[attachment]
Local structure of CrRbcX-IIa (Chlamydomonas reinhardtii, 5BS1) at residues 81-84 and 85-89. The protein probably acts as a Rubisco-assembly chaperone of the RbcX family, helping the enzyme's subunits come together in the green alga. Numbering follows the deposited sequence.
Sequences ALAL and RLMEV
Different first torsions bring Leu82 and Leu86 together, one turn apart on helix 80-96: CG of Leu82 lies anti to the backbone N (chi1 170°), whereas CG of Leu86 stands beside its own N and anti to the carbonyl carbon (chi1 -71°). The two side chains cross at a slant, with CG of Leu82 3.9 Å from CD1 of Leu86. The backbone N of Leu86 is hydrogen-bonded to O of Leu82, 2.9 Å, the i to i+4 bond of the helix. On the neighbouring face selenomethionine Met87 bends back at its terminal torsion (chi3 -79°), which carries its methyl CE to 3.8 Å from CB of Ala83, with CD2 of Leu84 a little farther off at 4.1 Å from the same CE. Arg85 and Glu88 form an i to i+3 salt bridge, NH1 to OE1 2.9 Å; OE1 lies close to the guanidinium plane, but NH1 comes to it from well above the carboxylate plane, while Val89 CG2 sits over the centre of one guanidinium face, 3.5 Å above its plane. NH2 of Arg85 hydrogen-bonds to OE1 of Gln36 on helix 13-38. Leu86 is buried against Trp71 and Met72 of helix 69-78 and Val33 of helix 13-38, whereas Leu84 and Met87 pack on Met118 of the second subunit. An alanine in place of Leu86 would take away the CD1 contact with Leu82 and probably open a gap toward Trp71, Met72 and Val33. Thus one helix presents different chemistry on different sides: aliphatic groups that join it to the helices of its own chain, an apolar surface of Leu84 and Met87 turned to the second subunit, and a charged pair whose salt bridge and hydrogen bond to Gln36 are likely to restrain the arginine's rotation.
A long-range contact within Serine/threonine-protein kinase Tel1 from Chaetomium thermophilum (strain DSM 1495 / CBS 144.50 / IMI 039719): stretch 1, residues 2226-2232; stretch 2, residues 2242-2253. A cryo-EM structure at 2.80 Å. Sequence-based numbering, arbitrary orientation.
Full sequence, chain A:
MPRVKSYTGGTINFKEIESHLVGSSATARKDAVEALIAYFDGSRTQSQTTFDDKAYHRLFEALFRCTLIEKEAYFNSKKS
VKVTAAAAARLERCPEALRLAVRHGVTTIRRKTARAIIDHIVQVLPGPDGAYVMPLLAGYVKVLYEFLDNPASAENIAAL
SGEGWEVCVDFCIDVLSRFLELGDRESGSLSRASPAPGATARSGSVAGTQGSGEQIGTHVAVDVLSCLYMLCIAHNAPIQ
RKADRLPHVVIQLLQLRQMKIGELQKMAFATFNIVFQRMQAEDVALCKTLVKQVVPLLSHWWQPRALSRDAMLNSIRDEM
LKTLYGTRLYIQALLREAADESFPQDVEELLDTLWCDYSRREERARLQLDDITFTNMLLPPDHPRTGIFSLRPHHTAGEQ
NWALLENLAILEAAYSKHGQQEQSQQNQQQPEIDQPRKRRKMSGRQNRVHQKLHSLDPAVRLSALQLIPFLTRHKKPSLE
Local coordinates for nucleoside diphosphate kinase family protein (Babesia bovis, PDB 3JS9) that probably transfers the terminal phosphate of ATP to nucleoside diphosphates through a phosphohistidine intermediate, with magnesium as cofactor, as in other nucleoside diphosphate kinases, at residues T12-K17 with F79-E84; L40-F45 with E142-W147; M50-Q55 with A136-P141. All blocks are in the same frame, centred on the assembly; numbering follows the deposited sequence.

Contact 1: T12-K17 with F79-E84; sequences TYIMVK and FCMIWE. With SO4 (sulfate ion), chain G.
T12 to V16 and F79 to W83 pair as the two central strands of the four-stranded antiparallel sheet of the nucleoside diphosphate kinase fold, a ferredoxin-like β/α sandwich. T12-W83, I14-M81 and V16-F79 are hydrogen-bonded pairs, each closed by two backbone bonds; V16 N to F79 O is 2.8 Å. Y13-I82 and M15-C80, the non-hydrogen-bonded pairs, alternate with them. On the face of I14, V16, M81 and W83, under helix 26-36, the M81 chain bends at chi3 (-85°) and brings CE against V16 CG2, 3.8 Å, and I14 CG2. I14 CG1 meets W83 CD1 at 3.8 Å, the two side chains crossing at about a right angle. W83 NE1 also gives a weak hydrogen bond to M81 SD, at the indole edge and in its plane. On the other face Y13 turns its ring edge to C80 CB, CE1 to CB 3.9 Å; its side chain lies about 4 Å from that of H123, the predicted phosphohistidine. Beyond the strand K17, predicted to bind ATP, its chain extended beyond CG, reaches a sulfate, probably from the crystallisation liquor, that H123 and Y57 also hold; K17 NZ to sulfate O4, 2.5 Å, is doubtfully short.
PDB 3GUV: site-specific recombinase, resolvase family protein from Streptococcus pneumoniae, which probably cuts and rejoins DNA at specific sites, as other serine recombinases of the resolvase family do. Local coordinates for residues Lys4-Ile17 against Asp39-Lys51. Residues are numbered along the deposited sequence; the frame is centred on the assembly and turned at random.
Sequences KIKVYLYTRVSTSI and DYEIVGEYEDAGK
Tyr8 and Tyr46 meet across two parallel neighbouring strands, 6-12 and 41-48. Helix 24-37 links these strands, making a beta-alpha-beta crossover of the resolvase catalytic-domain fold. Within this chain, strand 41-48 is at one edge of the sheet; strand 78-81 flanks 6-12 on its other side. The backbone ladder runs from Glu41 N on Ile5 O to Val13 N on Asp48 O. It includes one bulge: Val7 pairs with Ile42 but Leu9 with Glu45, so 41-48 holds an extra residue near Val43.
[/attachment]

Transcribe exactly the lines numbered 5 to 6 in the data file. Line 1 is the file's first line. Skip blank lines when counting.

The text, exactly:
Full sequence, chain A:
MPRVKSYTGGTINFKEIESHLVGSSATARKDAVEALIAYFDGSRTQSQTTFDDKAYHRLFEALFRCTLIEKEAYFNSKKS